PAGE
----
Wee Princess Pea – a purse-sized fairytale playset designed by Larissa Holland at mmmcrafts
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First of all – can I get an AWWWWWWWW?
How about an OH WOW!
I want to start adding the occasional pattern review to Shiny Happy World. Books get reviewed all the time. But lots of us like to buy individual patterns – especially PDF patterns – and reviews can be helpful for that, too. So as I find patterns I admire in my internet roamings – patterns that I think you all would enjoy – I’ll be dropping in an occasional review.
I’m starting with this one because it’s pure awesome. 🙂
I’ve admired Larissa’s Wee Mouse in a Tin House* before, but when I saw the level of detail and cuteness in her Wee Princess Pea Playset it totally knocked my socks off. Look at all the stuff you make! That’s a bed, a pillow, a stack of mattresses, a ladder (to climb to the top of the stack), a bedspread, a doll in a nightgown with a removable robe and crown, and a closet – with a hanger where you can hang the robe. All the little bits and pieces pack neatly into the two Altoids tins used for the bed and closet, and they tuck into a little drawstring bag (not pictured here).
The pattern is amazing.
With something this small, that needs to fit into the two Altoids tins, precision is a must. Larissa’s pattern pieces are drawn beautifully and well labelled.
One of the things I love about digital patterns is that there’s no need to skimp on instructions or step-by-step photos. The pattern can be as long as it needs to be without the space considerations of a printed book.
Larissa takes full advantage of that. She writes very detailed instructions and includes plenty of very clear photos illustrating every step.
This was a new way of making pipecleaner people for me, and I never felt lost or even a tiny bit confused at any point. That’s my doll to the left. I switched thread colors when I got to her legs because I didn’t have enough of the skin color I used on the body and arms. I like how it looks like she’s wearing tights. 🙂
Jo loved that looooong hair.
Larissa is also very detailed in her materials list. I didn’t always have what she recommended on hand and had to make a few substitutions. I didn’t have any eyelet lace trim, but I had this sheer sparkly stuff that I used as my overskirt. And I didn’t have the right size ribbons for the shoulder straps and sash – but I did have a bit of old rhinestone trim that I’ve been looking for a way to use.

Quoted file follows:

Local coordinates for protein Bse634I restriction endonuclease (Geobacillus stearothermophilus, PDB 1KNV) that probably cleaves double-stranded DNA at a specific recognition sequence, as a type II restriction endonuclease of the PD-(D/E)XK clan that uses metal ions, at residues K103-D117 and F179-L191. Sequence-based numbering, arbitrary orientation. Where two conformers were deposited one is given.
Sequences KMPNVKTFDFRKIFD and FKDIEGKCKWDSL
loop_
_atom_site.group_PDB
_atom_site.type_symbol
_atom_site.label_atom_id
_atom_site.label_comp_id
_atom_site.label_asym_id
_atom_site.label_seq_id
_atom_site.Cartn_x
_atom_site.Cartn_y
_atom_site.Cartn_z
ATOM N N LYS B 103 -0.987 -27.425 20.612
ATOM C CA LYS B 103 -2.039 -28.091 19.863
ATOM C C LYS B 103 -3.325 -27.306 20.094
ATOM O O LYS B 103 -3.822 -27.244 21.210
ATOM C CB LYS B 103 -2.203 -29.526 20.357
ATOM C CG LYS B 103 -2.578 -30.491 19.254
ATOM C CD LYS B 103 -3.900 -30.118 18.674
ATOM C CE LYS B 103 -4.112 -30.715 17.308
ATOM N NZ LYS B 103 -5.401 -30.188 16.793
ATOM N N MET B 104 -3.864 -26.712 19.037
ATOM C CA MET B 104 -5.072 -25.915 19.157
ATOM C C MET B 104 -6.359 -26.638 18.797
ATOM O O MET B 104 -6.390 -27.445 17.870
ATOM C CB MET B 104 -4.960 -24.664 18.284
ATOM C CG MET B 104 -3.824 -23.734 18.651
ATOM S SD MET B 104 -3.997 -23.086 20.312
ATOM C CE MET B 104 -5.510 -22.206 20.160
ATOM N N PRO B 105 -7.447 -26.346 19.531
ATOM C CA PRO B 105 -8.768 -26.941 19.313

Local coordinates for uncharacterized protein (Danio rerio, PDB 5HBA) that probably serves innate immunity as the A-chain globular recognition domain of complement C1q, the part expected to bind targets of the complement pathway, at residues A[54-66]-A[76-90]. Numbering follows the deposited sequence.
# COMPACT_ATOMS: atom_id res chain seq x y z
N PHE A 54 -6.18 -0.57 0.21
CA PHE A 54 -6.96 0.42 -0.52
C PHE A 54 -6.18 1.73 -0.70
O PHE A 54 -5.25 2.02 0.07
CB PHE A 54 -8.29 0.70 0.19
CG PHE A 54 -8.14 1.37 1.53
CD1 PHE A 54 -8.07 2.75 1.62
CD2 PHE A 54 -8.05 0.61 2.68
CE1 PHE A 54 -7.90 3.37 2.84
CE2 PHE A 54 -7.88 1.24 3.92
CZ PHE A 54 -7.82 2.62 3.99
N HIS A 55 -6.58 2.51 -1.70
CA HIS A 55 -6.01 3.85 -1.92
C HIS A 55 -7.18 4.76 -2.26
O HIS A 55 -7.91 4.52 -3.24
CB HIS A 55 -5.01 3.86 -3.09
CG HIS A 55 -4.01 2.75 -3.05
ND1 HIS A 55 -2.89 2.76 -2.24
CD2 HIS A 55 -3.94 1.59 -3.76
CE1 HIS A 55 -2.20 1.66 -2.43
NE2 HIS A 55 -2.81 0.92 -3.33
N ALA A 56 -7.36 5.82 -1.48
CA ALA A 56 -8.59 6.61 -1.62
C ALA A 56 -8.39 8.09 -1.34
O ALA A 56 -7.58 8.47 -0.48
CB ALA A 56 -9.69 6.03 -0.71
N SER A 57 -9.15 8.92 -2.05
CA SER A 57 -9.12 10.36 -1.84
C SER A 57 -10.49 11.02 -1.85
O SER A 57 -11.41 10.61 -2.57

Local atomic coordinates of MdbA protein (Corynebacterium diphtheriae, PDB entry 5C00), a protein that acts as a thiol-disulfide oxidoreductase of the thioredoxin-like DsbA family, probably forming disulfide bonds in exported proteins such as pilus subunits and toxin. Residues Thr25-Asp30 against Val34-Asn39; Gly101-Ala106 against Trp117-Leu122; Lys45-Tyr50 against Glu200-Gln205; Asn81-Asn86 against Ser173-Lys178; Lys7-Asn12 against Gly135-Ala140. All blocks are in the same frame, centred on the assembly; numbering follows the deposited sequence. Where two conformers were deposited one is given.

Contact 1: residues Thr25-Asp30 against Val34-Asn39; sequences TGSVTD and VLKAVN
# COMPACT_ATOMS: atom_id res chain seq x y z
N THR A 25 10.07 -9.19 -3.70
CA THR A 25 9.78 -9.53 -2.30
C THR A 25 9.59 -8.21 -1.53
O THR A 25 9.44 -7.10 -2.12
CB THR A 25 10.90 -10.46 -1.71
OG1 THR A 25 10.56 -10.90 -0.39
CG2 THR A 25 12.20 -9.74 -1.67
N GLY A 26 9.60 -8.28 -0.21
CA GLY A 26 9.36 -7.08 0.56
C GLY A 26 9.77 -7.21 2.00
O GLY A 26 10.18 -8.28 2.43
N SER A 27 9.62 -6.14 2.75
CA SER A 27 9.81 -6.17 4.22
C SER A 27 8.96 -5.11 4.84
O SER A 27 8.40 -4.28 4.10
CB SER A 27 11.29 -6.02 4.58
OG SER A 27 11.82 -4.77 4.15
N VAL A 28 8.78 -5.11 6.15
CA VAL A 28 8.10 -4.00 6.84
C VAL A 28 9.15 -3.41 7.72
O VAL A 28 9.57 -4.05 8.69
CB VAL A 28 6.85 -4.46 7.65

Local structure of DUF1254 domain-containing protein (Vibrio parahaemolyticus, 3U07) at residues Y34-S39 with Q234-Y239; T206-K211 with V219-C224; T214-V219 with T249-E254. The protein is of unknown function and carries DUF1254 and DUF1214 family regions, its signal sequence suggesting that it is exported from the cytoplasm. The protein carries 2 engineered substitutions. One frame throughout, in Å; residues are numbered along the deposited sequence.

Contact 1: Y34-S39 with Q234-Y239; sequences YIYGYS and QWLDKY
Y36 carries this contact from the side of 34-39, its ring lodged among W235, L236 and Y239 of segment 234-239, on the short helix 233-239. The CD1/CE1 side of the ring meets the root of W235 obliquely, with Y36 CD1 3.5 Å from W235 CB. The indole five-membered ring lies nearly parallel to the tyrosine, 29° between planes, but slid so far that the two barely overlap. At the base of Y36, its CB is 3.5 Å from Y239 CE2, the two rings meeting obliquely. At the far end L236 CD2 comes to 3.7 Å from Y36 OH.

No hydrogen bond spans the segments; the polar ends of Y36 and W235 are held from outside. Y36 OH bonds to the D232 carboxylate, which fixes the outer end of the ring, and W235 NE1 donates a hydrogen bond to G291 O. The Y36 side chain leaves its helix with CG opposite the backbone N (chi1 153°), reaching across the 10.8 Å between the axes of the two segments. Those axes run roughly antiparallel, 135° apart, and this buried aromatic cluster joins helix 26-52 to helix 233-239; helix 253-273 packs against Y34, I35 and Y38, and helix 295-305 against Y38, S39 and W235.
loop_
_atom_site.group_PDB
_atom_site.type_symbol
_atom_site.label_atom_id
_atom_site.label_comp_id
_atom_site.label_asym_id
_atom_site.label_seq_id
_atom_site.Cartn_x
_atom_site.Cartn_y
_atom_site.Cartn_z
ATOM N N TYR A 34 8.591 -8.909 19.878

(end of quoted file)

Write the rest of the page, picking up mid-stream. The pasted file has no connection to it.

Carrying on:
Maybe. But also totally fun. 🙂
One thing that I especially appreciated was her detailed information about what glue to use in what situation. I am NOT a glue person so it was really helpful that she didn’t just instruct me to glue pieces together. She said where I needed to use craft glue, fabric glue or hot glue – and why. Very nice!
The project is almost all hand work and glue, with a little bit of easy machine sewing for the mattresses, bedspread and drawstring bag.
The robe was intended to be a mix of hand and machine sewing, but you can’t expect me to make a teeny-tiny little felt robe and not blanket stitch around the edges.
I just had to!
And I love how it turned out. 🙂
Here’s the final scene I made. . . Want to make your own?
You can get the pattern here.* And take a look at everything else in Larissa’s shop* while you’re at it. In addition to adorable playsets, she also designs lovely felt pieces, super-cute dolls and softies, and a stunning 12 days of Christmas felt ornament pattern collection.
The book contains cute little notes and helpful tips throughout, but no introductory material. It’s 21 lovely patterns bound together in a book.
I was surprised to see that all of the patterns in the book are available for individual purchase as pdf downloads. At around $5 a piece, if you’d like to make a few, then $20 for the book is a great deal!
Besides the discount over purchasing 21 individual patterns, though, you don’t get much additional content to the book. So, I would recommend having a peek at the included designs (which is tricky, since only the new 10 designs are listed as patterns in the book on Ravelry), and deciding whether there are a few you’d like to knit.
The patterns are cute and the book is very pretty… so if you can find a few, then I’d say go for it!
I used to be a quilter – with a capital Q. I entered my quilts into shows and sold them in galleries. I liked making the quilts, but I hated everything else about the process. I hated writing Very Serious Artist Statements. I hated entering quilt shows. I hated worrying about how much time I was spending on a quilt, knowing that that was pushing up the price. I didn’t like thinking about my designs in that way.